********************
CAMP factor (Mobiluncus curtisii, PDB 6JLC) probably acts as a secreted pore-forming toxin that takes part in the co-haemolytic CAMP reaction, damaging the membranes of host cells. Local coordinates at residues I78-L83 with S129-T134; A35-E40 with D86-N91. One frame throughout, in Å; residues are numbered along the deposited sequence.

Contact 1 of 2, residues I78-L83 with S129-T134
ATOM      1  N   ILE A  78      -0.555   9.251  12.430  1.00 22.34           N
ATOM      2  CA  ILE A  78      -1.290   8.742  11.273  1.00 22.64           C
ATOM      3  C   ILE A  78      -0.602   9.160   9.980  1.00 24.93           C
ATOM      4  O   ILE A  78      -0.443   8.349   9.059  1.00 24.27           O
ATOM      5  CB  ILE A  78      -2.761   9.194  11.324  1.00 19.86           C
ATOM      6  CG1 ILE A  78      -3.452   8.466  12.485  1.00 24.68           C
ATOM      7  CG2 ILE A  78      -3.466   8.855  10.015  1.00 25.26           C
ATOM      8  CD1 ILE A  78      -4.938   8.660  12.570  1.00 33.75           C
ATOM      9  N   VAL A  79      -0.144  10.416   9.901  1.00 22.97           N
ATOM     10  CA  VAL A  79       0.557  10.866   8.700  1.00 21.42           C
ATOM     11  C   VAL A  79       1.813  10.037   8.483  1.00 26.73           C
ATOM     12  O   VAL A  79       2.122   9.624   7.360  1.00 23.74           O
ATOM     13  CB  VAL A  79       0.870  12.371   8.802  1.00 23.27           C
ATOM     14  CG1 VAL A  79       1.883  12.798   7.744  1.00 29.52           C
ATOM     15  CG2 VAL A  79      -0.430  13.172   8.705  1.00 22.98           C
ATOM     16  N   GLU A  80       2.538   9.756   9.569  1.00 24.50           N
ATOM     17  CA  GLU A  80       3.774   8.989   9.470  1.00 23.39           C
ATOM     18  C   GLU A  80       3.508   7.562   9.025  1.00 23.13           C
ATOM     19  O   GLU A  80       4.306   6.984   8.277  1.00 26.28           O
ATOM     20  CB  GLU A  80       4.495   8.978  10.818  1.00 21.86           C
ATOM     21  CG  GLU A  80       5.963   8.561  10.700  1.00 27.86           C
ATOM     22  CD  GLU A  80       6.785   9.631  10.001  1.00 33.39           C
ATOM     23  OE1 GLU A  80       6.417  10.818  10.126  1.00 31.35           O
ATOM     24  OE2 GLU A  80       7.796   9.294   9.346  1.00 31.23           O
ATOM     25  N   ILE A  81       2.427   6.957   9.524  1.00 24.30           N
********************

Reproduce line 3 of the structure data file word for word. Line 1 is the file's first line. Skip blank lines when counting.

ATOM      1  N   ILE A  78      -0.555   9.251  12.430  1.00 22.34           N